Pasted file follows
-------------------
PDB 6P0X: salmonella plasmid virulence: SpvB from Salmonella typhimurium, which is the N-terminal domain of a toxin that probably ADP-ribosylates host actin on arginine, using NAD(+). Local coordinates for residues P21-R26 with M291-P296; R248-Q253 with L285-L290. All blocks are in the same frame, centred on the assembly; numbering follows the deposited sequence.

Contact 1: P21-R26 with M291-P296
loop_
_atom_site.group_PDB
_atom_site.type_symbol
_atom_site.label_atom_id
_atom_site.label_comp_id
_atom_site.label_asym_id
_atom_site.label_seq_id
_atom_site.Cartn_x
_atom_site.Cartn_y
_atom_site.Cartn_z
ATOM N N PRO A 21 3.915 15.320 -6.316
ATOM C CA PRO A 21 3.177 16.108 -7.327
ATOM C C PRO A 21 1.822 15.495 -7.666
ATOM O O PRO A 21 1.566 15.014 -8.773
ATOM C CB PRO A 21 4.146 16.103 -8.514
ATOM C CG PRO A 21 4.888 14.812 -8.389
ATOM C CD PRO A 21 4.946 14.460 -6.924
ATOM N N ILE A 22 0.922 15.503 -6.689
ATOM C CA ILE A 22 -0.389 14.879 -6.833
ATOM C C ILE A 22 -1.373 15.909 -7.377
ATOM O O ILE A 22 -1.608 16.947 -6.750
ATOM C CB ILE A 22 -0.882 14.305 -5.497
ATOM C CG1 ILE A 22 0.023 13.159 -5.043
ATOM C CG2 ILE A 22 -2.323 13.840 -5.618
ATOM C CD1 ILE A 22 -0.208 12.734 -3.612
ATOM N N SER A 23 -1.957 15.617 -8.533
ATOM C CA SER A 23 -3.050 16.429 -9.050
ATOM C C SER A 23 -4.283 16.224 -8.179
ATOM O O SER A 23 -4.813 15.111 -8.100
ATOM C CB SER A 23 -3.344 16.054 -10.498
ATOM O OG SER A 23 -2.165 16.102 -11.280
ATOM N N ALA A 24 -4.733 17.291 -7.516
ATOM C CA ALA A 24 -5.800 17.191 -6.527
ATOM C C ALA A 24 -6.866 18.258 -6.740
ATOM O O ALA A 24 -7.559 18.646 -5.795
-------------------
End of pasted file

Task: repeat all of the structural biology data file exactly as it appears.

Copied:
PDB 6P0X: salmonella plasmid virulence: SpvB from Salmonella typhimurium, which is the N-terminal domain of a toxin that probably ADP-ribosylates host actin on arginine, using NAD(+). Local coordinates for residues P21-R26 with M291-P296; R248-Q253 with L285-L290. All blocks are in the same frame, centred on the assembly; numbering follows the deposited sequence.

Contact 1: P21-R26 with M291-P296
loop_
_atom_site.group_PDB
_atom_site.type_symbol
_atom_site.label_atom_id
_atom_site.label_comp_id
_atom_site.label_asym_id
_atom_site.label_seq_id
_atom_site.Cartn_x
_atom_site.Cartn_y
_atom_site.Cartn_z
ATOM N N PRO A 21 3.915 15.320 -6.316
ATOM C CA PRO A 21 3.177 16.108 -7.327
ATOM C C PRO A 21 1.822 15.495 -7.666
ATOM O O PRO A 21 1.566 15.014 -8.773
ATOM C CB PRO A 21 4.146 16.103 -8.514
ATOM C CG PRO A 21 4.888 14.812 -8.389
ATOM C CD PRO A 21 4.946 14.460 -6.924
ATOM N N ILE A 22 0.922 15.503 -6.689
ATOM C CA ILE A 22 -0.389 14.879 -6.833
ATOM C C ILE A 22 -1.373 15.909 -7.377
ATOM O O ILE A 22 -1.608 16.947 -6.750
ATOM C CB ILE A 22 -0.882 14.305 -5.497
ATOM C CG1 ILE A 22 0.023 13.159 -5.043
ATOM C CG2 ILE A 22 -2.323 13.840 -5.618
ATOM C CD1 ILE A 22 -0.208 12.734 -3.612
ATOM N N SER A 23 -1.957 15.617 -8.533
ATOM C CA SER A 23 -3.050 16.429 -9.050
ATOM C C SER A 23 -4.283 16.224 -8.179
ATOM O O SER A 23 -4.813 15.111 -8.100
ATOM C CB SER A 23 -3.344 16.054 -10.498
ATOM O OG SER A 23 -2.165 16.102 -11.280
ATOM N N ALA A 24 -4.733 17.291 -7.516
ATOM C CA ALA A 24 -5.800 17.191 -6.527
ATOM C C ALA A 24 -6.866 18.258 -6.740
ATOM O O ALA A 24 -7.559 18.646 -5.795